LOS ANGELES, California (AP) -- Striking Hollywood writers are going back to work.
===========IMAGE=======================/IMAGE======================CAPTION==========The Writers Guild of America said its members voted Tuesday to end
their devastating, three-month strike that brought the entertainment
industry to a standstill.
endclickprintexcludeWriters will be back on the job Wednesday after voting in Beverly Hills and New York."At the end of the day, everybody won," Leslie Moonves, chief executive officer of CBS Corp., told The Associated Press."It was a fair deal and one that the companies can live with, and it
recognizes the large contribution that writers have made to the
industry."Moonves was among the media executives who helped broker a deal after talks between the
guild and the
Alliance of Motion Picture and Television Producers, which represents studios, collapsed in acrimony in December.Residuals for TV shows and movies distributed online was the most
contentious issue in the bitter dispute involving the 12,000-member
union and the world's largest media companies and other producers.
Under a tentative contract approved Sunday by the union's board of
directors, writers would get a maximum flat fee of about $1,200 for
streamed programs in the deal's first two years and then get 2 percent
of a distributor's gross in year three.
endclickprintexclude"These advances now give
us a foothold in the digital age," said Patric Verrone, president of
the West Coast guild. "Rather than being shut out of the future of
content creation and delivery, writers will lead the way as television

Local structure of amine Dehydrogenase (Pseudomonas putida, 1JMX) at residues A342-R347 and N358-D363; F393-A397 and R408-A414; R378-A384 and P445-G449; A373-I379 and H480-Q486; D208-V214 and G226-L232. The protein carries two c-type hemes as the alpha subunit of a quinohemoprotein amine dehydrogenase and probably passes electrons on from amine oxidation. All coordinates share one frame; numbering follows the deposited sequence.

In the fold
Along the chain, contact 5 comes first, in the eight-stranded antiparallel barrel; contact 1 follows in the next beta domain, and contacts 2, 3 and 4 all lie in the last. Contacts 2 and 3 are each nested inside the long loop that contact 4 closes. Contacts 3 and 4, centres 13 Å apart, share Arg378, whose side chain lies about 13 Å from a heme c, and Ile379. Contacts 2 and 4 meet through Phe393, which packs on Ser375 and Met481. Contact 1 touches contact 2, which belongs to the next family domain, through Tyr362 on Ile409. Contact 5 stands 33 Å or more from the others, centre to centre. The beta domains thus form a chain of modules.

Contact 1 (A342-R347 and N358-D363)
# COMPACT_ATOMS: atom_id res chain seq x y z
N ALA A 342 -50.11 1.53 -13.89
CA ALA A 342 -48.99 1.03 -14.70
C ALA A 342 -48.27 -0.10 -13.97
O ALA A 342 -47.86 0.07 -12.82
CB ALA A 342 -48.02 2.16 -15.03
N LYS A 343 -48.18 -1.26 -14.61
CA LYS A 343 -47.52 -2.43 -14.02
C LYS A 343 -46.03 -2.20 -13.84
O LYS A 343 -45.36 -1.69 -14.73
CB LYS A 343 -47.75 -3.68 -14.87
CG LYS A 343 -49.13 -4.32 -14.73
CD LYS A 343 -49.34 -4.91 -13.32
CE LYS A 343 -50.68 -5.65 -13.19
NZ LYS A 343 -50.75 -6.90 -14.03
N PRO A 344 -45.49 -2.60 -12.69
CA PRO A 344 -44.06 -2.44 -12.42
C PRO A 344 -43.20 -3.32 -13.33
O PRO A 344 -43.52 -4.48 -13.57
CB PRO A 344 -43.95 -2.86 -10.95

migrates to the Internet."One winner in the vote was the
Academy Awards, which can now be staged February 24 without the threat
of pickets or a boycott by actors that would have dulled the glamour of
Hollywood's signature celebration.The strike's end will allow
many hit series to return this spring for what's left of the current
season, airing anywhere from four to seven new episodes. Shows with
marginal audience numbers may not return until fall or could be
canceled."It will be all hands on deck for the writing staff,"
said Chris Mundy, co-executive producer of CBS' drama "Criminal Minds."
He hopes to get a couple of scrīpts in the pipeline right away, with
about seven episodes airing by the end of May.The combined New
York-Beverly Hills count was overwhelmingly in favor of ending the
strike: 3,492 voted yes, with only 283 voting to stay off the job.Writers did not vote on whether to formally accept the tentative deal,
which was reached after a February 1 breakthrough between union
negotiators and studio executives.The guild will mail contract
ratification ballots to members over the next few days. Writers can
also vote at meetings. All ballots must be cast by February 25.The walkout stopped work on dozens of TV shows, disrupted movie
production and turned the usually star-studded Golden Globes show into
a news conference. It also dealt a severe financial blow to a wide
range of businesses dependent on work from studios.The strike
took a $3.2 billion toll in direct and indirect costs on the economy of
Los Angeles County, the home of most of the nation's TV and film
production, according to a new estimate from Jack Kyser, chief
economist for the Los Angeles Economic Development Corp.The last writers strike, a 153-day walkout in 1988, caused an estimated $500 million in lost wages.The latest strike began November 5, and formal negotiations broke off
December 7 after the guild pushed to unionize writers on reality and
animated productions.Informal talks began January 23 between
studio heads and the union, which extended an olive branch by
withdrawing its proposal to organize reality and animated shows. It
also decided against picketing the Grammy Awards.Pressure to
reach an agreement mounted after the studio alliance reached a
tentative contract January 17 with the Directors Guild of America.
Among the executives who took the lead in breaking the impasse were
Peter Chernin, chief operating officer of News Corp., and Robert Iger,
CEO of The Walt Disney Co.
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